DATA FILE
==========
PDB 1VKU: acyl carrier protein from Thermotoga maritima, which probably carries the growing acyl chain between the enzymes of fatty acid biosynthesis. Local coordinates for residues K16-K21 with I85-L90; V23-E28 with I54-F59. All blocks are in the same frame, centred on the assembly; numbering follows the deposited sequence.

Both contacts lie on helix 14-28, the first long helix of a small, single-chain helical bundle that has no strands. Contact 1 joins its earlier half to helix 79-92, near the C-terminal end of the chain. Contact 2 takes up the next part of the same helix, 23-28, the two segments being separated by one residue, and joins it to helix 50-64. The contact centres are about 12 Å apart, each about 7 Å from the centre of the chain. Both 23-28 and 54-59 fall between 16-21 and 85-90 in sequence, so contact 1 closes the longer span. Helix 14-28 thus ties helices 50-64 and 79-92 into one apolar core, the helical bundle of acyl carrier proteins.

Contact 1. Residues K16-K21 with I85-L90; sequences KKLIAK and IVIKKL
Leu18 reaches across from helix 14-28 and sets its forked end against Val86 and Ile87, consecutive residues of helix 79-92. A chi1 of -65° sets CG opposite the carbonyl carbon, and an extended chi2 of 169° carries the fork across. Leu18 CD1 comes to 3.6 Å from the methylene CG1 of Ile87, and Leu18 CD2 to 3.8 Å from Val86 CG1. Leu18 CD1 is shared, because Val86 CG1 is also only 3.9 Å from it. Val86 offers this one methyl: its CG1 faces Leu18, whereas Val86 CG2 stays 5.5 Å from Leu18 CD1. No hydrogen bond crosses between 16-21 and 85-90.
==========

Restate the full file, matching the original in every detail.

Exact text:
PDB 1VKU: acyl carrier protein from Thermotoga maritima, which probably carries the growing acyl chain between the enzymes of fatty acid biosynthesis. Local coordinates for residues K16-K21 with I85-L90; V23-E28 with I54-F59. All blocks are in the same frame, centred on the assembly; numbering follows the deposited sequence.

Both contacts lie on helix 14-28, the first long helix of a small, single-chain helical bundle that has no strands. Contact 1 joins its earlier half to helix 79-92, near the C-terminal end of the chain. Contact 2 takes up the next part of the same helix, 23-28, the two segments being separated by one residue, and joins it to helix 50-64. The contact centres are about 12 Å apart, each about 7 Å from the centre of the chain. Both 23-28 and 54-59 fall between 16-21 and 85-90 in sequence, so contact 1 closes the longer span. Helix 14-28 thus ties helices 50-64 and 79-92 into one apolar core, the helical bundle of acyl carrier proteins.

Contact 1. Residues K16-K21 with I85-L90; sequences KKLIAK and IVIKKL
Leu18 reaches across from helix 14-28 and sets its forked end against Val86 and Ile87, consecutive residues of helix 79-92. A chi1 of -65° sets CG opposite the carbonyl carbon, and an extended chi2 of 169° carries the fork across. Leu18 CD1 comes to 3.6 Å from the methylene CG1 of Ile87, and Leu18 CD2 to 3.8 Å from Val86 CG1. Leu18 CD1 is shared, because Val86 CG1 is also only 3.9 Å from it. Val86 offers this one methyl: its CG1 faces Leu18, whereas Val86 CG2 stays 5.5 Å from Leu18 CD1. No hydrogen bond crosses between 16-21 and 85-90.